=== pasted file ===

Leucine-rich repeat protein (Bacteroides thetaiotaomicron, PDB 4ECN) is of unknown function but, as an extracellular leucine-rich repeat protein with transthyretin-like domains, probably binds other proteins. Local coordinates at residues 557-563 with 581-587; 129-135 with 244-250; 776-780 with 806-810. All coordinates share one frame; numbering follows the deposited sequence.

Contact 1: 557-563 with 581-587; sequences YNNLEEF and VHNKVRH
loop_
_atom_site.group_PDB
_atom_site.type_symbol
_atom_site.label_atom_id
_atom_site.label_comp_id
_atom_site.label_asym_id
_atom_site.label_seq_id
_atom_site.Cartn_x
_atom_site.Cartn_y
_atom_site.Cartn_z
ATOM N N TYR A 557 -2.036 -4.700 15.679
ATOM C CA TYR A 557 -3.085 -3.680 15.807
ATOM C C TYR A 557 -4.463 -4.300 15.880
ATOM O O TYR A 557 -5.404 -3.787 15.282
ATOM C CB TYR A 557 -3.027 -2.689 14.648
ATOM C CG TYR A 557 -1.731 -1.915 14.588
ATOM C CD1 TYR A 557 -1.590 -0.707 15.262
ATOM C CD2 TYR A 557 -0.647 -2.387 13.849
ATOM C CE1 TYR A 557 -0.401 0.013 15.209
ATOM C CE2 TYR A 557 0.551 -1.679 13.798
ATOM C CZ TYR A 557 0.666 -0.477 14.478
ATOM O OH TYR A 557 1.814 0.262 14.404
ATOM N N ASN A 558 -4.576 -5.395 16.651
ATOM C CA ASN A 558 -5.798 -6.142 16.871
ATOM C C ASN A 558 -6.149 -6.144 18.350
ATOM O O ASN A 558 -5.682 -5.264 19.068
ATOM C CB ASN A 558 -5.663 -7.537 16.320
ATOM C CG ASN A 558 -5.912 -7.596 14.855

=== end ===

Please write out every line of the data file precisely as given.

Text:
Leucine-rich repeat protein (Bacteroides thetaiotaomicron, PDB 4ECN) is of unknown function but, as an extracellular leucine-rich repeat protein with transthyretin-like domains, probably binds other proteins. Local coordinates at residues 557-563 with 581-587; 129-135 with 244-250; 776-780 with 806-810. All coordinates share one frame; numbering follows the deposited sequence.

Contact 1: 557-563 with 581-587; sequences YNNLEEF and VHNKVRH
loop_
_atom_site.group_PDB
_atom_site.type_symbol
_atom_site.label_atom_id
_atom_site.label_comp_id
_atom_site.label_asym_id
_atom_site.label_seq_id
_atom_site.Cartn_x
_atom_site.Cartn_y
_atom_site.Cartn_z
ATOM N N TYR A 557 -2.036 -4.700 15.679
ATOM C CA TYR A 557 -3.085 -3.680 15.807
ATOM C C TYR A 557 -4.463 -4.300 15.880
ATOM O O TYR A 557 -5.404 -3.787 15.282
ATOM C CB TYR A 557 -3.027 -2.689 14.648
ATOM C CG TYR A 557 -1.731 -1.915 14.588
ATOM C CD1 TYR A 557 -1.590 -0.707 15.262
ATOM C CD2 TYR A 557 -0.647 -2.387 13.849
ATOM C CE1 TYR A 557 -0.401 0.013 15.209
ATOM C CE2 TYR A 557 0.551 -1.679 13.798
ATOM C CZ TYR A 557 0.666 -0.477 14.478
ATOM O OH TYR A 557 1.814 0.262 14.404
ATOM N N ASN A 558 -4.576 -5.395 16.651
ATOM C CA ASN A 558 -5.798 -6.142 16.871
ATOM C C ASN A 558 -6.149 -6.144 18.350
ATOM O O ASN A 558 -5.682 -5.264 19.068
ATOM C CB ASN A 558 -5.663 -7.537 16.320
ATOM C CG ASN A 558 -5.912 -7.596 14.855